Just before Christmas a woman came into the shop and was looking for that perfect gift for her son who was studying at the University of Ottawa – she told me he was a graphic design student and I in turn told her I had the perfect gift  – the item, a box of Cat’s Paw heels with the original graphic design on the outside of the box (price $20) – I told her the story about the origin of the design and she was immediately sold – she said it was a great little tale and she wanted to share the details of it with her son. As she was leaving the shop she told me she wouldn’t be able to spin the story with as much detail and interest as I had and asked if I might post the story on our website. I was more than happy to do so; the story went as follows:

Antique collecting is a hobby that can be gratifying on so many levels. For starters there’s the most apparent benefit; the prospect of making a few dollars (for some it’s a lot more than merely a few dollars); add to that the thrill and rush of the hunt (finding or hitting a pick that produces that super rare item you’ve been seeking for so many years) and of course there’s the opportunity to meet and socialize with various groups of like-minded collectors like ourselves. But aside from the aforementioned benefits, one of the things we really enjoy about collecting antiques is the lore and fascinating stories that are often associated with certain items we stumble across.

Case in point: Recently we found an old box or two of Cat’s Paw Rubber Heels (ca: 1930s). Seeing these heels reminded us of the days when people actually fixed things when they broke or wore out. And while the heels are by no means highly desirable or super rare – nor do they command large sums of money – they do however come with an interesting story; research tells us the Cat’s Paw logo, first used in 1904, was designed by famed German graphic designer Lucian Bernhard. Now for many, that name might not ring a bell, but as it turns out Bernhard just so happens to have a font named after him…appropriately named The Bernhard Font. And, to add a little more intrigue to our little story there’s another historical figure associated with these heels. History has it that while searching for the famed Amelia Earhart (American aviation pioneer and author) a pair of her shoes was found on the island of Nikomaroro; they were singularly identifiable by the Cat Paw Heel, the heel of choice by the renowned female pioneer!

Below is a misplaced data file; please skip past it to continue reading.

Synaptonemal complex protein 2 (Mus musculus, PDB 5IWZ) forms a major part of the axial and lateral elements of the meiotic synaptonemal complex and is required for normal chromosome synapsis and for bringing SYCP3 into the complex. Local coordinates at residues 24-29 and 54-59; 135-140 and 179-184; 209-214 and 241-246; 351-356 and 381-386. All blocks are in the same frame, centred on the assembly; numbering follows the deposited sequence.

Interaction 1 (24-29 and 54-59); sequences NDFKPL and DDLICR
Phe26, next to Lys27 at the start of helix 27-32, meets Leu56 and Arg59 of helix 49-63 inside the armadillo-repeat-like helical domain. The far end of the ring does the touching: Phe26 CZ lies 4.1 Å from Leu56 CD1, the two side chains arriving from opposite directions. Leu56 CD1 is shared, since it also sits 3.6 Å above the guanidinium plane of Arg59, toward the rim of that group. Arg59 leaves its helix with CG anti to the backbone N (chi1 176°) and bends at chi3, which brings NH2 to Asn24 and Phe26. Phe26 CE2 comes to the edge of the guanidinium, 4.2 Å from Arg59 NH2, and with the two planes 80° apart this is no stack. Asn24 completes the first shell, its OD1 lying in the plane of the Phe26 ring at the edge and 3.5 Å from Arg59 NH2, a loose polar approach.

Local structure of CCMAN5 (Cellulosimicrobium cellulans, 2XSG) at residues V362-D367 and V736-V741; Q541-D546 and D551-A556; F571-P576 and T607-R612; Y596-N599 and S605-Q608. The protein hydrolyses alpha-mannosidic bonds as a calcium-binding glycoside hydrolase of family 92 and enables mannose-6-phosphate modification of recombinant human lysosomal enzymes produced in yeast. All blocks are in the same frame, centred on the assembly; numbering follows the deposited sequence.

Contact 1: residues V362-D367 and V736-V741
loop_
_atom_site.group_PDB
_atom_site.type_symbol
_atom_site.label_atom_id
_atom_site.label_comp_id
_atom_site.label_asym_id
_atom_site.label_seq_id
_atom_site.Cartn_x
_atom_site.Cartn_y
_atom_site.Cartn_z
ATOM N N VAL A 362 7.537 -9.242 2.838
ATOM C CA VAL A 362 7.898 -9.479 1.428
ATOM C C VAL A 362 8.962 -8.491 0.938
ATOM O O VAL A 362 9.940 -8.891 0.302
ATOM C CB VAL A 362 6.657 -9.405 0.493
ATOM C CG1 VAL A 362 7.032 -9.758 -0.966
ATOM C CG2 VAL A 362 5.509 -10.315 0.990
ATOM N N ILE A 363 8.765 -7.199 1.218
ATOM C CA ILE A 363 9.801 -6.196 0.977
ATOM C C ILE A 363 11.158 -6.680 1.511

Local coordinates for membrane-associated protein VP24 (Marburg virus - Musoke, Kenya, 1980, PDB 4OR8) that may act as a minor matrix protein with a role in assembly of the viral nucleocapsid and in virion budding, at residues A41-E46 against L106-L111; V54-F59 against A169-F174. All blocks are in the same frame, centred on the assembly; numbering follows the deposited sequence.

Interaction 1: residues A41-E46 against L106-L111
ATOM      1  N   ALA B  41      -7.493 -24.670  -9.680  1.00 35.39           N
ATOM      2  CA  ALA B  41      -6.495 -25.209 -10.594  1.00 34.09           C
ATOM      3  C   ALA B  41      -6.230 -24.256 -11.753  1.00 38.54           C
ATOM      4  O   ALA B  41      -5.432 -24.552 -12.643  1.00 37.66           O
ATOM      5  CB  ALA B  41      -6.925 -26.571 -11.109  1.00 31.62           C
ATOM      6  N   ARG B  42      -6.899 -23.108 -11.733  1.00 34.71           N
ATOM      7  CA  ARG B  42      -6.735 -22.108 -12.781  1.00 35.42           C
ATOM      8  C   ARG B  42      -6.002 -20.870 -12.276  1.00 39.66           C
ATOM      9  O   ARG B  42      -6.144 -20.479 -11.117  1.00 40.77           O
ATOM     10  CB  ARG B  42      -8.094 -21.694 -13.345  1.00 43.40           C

Now who would of thought that a simple rubber heel would be connected to such an intriguing past?

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A few weeks after Christmas we received an email from the woman’s son in Ottawa and he very corrigibly thanked us for sharing the story with him. Given the fact that we receive many emails from former customers it came as no surprise that the young man took the time to email us – and of course we were grateful; what we didn’t expect however was another email that we received shortly thereafter. The second email, coming out of the blue, was very succinct and to the point. It read as follows: “Do you have a size ten in black?”

When I read the email I was stupefied and initially began to laugh and then as I began to reflect, I tried to imagine the person at the other end of the email; perhaps it was an elderly woman or gentleman who had grown up in the era when replacing a heel was common practice, a person who had come from a time, as I mentioned earlier, when people actually fixed things as opposed to merely tossing things out; perhaps it was a person who remembered their mother or father taking the time and tender care to replace a child’s set of heels… my natural curiosity was aroused and I was inclined to reply and ask if they were seriously looking to purchase a size ten, but then I thought, “Hmmmm, some things are best left to the imagination…”

 

By the way, I did reply to the inquiry and informed the person that we only had only one pair left; unfortunately, it was a size 6 in white.

The Riley House, formerly Bamberger’s Inn was built in 1826 and was a three story, sixteen-bedroom inn with six fireplaces. It was the largest inn west of York (Toronto). After Peter Bamberger died in 1848 his son-in-law, James Riley, became the proprietor and changed the name to Riley House.